The journey from Bogotá to Cartagena was a pretty easy one. I managed to get a cheap flight which took just over an hour.
Due to the esteem that comes with having an extensive covering of one’s upper lip, I was swiftly upgraded to a seat with extra leg-room and free drinks. The GCSE I received in Spanish back in 2012 allows me to be confident that it definitely had nothing to do with the fact that the website through which I purchased the ticket was exclusively in Spanish.
Moving on, I landed around midnight and jumped in a taxi towards the city. I had a bed in a 4 person dorm booked for that night so thought I would go straight there and get my head down.
On arrival at the hostel, I noticed that air-con wasn’t going to be something that was complimentary. It was about 30 degrees and pretty humid so I knew getting to sleep would be tough.
The man on reception took me up to one of the dorms and I noticed on entry that all the other beds were full. Mine was a top bunk so I slung all my stuff in a locker stripped off and got into bed as quietly as possible.
This was clearly not as quiet as I thought.
I woke in the morning to the sound of someone shuffling around and decided to get up. I jumped down from my bunk and stepped into the fray.
Thinking back now, I can draw a few similarities between my actions and the charge of the light brigade. Admittedly I was slightly more naïve in my expectations of the reception I would receive.
The shuffling was coming from a well built lady of Germanic origin. I immediately piped up with an apology if I woke her last night etc. and a brief explanation around my flight being a late one.
My awfully British attempt to make amends was met with a steely glare. Think Miss Trunchbull from Matilda when she catches the ribbon and realises someone has been near her house.
I knew I couldn’t stay.
I jumped ship, popped downstairs to the breakfast room and quickly looked on Airbnb for another option for a few nights.
I found a nice room in Manga (roughly a 15 minute walk from the walled city) and booked it. 5 minutes later I was all packed again and out the door.
Cartagena is a colonial era city surrounded by large defensive walls. Graffiti is everywhere throughout, ranging from scribbles you would expect to see etched into the back seat of the Number 43 from Didsbury to Manchester, to vast complex murals which really capture the nature of the city.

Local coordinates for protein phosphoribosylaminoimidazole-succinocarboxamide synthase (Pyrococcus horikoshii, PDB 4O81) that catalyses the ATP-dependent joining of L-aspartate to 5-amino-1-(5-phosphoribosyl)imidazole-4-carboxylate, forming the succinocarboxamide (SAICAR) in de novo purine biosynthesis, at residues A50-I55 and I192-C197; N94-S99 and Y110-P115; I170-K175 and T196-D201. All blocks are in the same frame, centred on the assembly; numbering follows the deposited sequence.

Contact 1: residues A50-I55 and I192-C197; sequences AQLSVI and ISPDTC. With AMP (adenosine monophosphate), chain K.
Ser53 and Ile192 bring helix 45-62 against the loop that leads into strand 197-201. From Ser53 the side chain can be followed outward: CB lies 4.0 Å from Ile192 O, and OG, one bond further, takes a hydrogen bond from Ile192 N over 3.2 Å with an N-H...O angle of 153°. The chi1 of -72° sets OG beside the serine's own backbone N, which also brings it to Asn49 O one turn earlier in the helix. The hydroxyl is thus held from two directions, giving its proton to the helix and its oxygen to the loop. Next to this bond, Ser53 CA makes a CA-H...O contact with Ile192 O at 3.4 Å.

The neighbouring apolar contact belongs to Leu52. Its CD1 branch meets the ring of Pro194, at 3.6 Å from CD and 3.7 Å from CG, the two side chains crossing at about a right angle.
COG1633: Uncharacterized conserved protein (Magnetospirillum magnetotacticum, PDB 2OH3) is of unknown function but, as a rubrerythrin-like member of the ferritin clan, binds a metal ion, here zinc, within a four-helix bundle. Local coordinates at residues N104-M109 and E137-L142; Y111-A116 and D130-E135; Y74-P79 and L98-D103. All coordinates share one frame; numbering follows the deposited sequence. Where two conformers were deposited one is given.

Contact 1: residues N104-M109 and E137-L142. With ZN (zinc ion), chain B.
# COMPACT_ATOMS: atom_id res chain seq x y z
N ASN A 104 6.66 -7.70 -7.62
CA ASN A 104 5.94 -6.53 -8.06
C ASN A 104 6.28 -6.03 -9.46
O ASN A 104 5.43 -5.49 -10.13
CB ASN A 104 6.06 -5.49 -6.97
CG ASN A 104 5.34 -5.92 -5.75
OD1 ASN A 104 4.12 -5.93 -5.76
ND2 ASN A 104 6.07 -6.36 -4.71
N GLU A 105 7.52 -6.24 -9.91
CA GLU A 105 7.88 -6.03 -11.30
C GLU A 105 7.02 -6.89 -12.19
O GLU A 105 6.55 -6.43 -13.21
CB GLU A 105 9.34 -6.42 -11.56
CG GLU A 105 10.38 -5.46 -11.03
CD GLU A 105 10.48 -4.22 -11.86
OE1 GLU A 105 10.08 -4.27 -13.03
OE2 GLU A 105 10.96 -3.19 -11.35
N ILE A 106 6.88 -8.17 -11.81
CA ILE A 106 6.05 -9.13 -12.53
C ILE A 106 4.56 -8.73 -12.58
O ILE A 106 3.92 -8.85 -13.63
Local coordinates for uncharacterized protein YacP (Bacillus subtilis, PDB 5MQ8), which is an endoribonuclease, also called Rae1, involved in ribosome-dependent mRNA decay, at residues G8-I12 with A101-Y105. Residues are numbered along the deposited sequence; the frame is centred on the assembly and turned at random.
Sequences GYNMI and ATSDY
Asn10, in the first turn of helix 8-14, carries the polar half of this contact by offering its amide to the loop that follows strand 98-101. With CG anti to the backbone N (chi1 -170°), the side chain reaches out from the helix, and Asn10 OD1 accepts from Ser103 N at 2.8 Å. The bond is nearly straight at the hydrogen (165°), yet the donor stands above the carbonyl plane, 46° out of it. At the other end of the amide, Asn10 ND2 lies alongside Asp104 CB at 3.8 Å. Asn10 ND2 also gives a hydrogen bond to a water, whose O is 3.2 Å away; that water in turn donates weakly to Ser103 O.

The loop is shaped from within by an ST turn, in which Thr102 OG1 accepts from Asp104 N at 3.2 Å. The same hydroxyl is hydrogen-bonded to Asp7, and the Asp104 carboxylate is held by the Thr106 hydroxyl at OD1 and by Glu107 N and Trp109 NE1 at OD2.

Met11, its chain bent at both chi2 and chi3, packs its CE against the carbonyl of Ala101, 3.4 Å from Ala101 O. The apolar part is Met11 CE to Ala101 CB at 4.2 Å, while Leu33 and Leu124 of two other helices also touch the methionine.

I had heard that the place was supposed to be a little bit more touristy than other parts of Colombia and, I must admit, being the intrepid explorer that 2 nights in Bogota had made me, I was a little sceptical. It is fairly noticeable that the city is more geared towards the consumer with concentrated areas of restaurants and bars with English, French and German menu’s adorning their walls.
That being said, I feel I must caveat it somewhat by suggesting that it is by no means exclusively focussed on foreign travellers. The majority of those who do visit the city from elsewhere are, according to the lady who owned my Airbnb, holidaying Colombians.
It isn’t (or at least, wasn’t when we were there) the sort of place that you could expect to find beach towels meticulously laid out in the early hours to reserve sunbeds. This is purely metaphorical as there are no sunbeds in the city centre but you get the gist.
Speaking of beach towels however, Cartagena is a coastal city and as such, nearby are a few beaches. The temperature of the place does lend itself to sitting on a beach drinking lukewarm lager so I made the effort and got an uber over to one of said beaches. I paid my 20,000 COP to get a sun shade with a seat beneath it and read my book.
I took a dip in the sea which I must say was pretty brave for me. I did most of my growing up in the North East of England. Tynemouth being my local beach left me with an ingrained assumptive attitude that if the sea is that sort of greeny-grey colour, it must be absolutely freezing.
While the sea at Cartagena was that colour, it was actually scarily warm. I would say the best comparison is probably a bath that you’ve been in for the best part of an hour. All the bubbles have gone except for a few small but hardy pockets and the writing’s on the wall. Probably about five minutes before you pull the plug and your fingers and toes are unrecognisable.
As beaches go, I’d suggest it was a touch mis-leading. The tag-line/name of the area being ”the Caribbean Coast” in my mind conjures images of long white sand beaches with a crystal clear blue sea. The reality is somewhat different; grey sand, grey sea and there was a bit of sand in the bottom of my Piña Colada.
The next stop is Palomino, further east along the coast. It is supposed to be very laid back and a great place to knock about if you like beaches and mountains.